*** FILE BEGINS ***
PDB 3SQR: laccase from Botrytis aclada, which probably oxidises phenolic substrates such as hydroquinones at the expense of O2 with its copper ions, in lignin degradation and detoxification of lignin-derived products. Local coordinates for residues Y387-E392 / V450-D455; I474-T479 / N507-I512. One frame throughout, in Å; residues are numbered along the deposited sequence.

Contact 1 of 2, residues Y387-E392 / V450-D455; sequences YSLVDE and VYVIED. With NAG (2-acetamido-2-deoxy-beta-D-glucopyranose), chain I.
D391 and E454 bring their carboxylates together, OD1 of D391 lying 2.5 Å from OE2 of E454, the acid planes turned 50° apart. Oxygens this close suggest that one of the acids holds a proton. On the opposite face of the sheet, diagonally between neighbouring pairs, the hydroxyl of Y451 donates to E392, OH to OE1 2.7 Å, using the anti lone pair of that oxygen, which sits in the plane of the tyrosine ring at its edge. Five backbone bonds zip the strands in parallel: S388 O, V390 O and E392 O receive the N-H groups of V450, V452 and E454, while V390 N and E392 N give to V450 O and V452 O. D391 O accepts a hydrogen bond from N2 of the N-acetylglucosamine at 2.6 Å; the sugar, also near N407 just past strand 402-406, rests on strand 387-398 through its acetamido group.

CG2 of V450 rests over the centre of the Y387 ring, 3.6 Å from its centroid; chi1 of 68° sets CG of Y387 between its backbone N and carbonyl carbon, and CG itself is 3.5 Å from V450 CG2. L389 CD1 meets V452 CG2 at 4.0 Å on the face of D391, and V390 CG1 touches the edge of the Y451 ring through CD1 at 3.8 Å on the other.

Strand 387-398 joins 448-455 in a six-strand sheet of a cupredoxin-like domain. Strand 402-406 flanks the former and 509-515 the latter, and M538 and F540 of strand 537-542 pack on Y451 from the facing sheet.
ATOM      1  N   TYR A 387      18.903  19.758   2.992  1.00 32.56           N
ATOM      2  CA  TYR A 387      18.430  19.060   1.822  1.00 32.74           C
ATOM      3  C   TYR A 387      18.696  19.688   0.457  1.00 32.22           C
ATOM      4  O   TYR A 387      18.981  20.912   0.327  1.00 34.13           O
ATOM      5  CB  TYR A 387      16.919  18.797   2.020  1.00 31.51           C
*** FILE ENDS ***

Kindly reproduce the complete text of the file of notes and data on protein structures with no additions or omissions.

PDB 3SQR: laccase from Botrytis aclada, which probably oxidises phenolic substrates such as hydroquinones at the expense of O2 with its copper ions, in lignin degradation and detoxification of lignin-derived products. Local coordinates for residues Y387-E392 / V450-D455; I474-T479 / N507-I512. One frame throughout, in Å; residues are numbered along the deposited sequence.

Contact 1 of 2, residues Y387-E392 / V450-D455; sequences YSLVDE and VYVIED. With NAG (2-acetamido-2-deoxy-beta-D-glucopyranose), chain I.
D391 and E454 bring their carboxylates together, OD1 of D391 lying 2.5 Å from OE2 of E454, the acid planes turned 50° apart. Oxygens this close suggest that one of the acids holds a proton. On the opposite face of the sheet, diagonally between neighbouring pairs, the hydroxyl of Y451 donates to E392, OH to OE1 2.7 Å, using the anti lone pair of that oxygen, which sits in the plane of the tyrosine ring at its edge. Five backbone bonds zip the strands in parallel: S388 O, V390 O and E392 O receive the N-H groups of V450, V452 and E454, while V390 N and E392 N give to V450 O and V452 O. D391 O accepts a hydrogen bond from N2 of the N-acetylglucosamine at 2.6 Å; the sugar, also near N407 just past strand 402-406, rests on strand 387-398 through its acetamido group.

CG2 of V450 rests over the centre of the Y387 ring, 3.6 Å from its centroid; chi1 of 68° sets CG of Y387 between its backbone N and carbonyl carbon, and CG itself is 3.5 Å from V450 CG2. L389 CD1 meets V452 CG2 at 4.0 Å on the face of D391, and V390 CG1 touches the edge of the Y451 ring through CD1 at 3.8 Å on the other.

Strand 387-398 joins 448-455 in a six-strand sheet of a cupredoxin-like domain. Strand 402-406 flanks the former and 509-515 the latter, and M538 and F540 of strand 537-542 pack on Y451 from the facing sheet.
ATOM      1  N   TYR A 387      18.903  19.758   2.992  1.00 32.56           N
ATOM      2  CA  TYR A 387      18.430  19.060   1.822  1.00 32.74           C
ATOM      3  C   TYR A 387      18.696  19.688   0.457  1.00 32.22           C
ATOM      4  O   TYR A 387      18.981  20.912   0.327  1.00 34.13           O
ATOM      5  CB  TYR A 387      16.919  18.797   2.020  1.00 31.51           C